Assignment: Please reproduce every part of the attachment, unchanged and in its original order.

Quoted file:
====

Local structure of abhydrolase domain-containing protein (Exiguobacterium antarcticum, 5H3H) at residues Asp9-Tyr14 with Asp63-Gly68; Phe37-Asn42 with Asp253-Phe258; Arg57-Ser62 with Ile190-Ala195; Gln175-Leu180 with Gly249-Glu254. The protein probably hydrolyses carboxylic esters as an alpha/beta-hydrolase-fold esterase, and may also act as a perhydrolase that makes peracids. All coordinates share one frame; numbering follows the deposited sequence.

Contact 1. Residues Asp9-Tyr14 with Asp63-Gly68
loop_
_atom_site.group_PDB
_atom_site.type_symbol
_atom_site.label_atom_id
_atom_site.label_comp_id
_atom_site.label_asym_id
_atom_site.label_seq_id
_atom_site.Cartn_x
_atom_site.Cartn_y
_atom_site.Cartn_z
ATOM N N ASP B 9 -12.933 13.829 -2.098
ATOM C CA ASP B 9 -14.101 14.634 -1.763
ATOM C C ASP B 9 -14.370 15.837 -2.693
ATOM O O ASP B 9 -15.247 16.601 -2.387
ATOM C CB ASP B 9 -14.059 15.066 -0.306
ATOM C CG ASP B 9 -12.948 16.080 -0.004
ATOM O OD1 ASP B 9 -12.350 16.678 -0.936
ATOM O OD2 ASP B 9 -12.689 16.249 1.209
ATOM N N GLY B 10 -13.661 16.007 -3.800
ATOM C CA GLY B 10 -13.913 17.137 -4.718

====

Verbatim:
Local structure of abhydrolase domain-containing protein (Exiguobacterium antarcticum, 5H3H) at residues Asp9-Tyr14 with Asp63-Gly68; Phe37-Asn42 with Asp253-Phe258; Arg57-Ser62 with Ile190-Ala195; Gln175-Leu180 with Gly249-Glu254. The protein probably hydrolyses carboxylic esters as an alpha/beta-hydrolase-fold esterase, and may also act as a perhydrolase that makes peracids. All coordinates share one frame; numbering follows the deposited sequence.

Contact 1. Residues Asp9-Tyr14 with Asp63-Gly68
loop_
_atom_site.group_PDB
_atom_site.type_symbol
_atom_site.label_atom_id
_atom_site.label_comp_id
_atom_site.label_asym_id
_atom_site.label_seq_id
_atom_site.Cartn_x
_atom_site.Cartn_y
_atom_site.Cartn_z
ATOM N N ASP B 9 -12.933 13.829 -2.098
ATOM C CA ASP B 9 -14.101 14.634 -1.763
ATOM C C ASP B 9 -14.370 15.837 -2.693
ATOM O O ASP B 9 -15.247 16.601 -2.387
ATOM C CB ASP B 9 -14.059 15.066 -0.306
ATOM C CG ASP B 9 -12.948 16.080 -0.004
ATOM O OD1 ASP B 9 -12.350 16.678 -0.936
ATOM O OD2 ASP B 9 -12.689 16.249 1.209
ATOM N N GLY B 10 -13.661 16.007 -3.800
ATOM C CA GLY B 10 -13.913 17.137 -4.718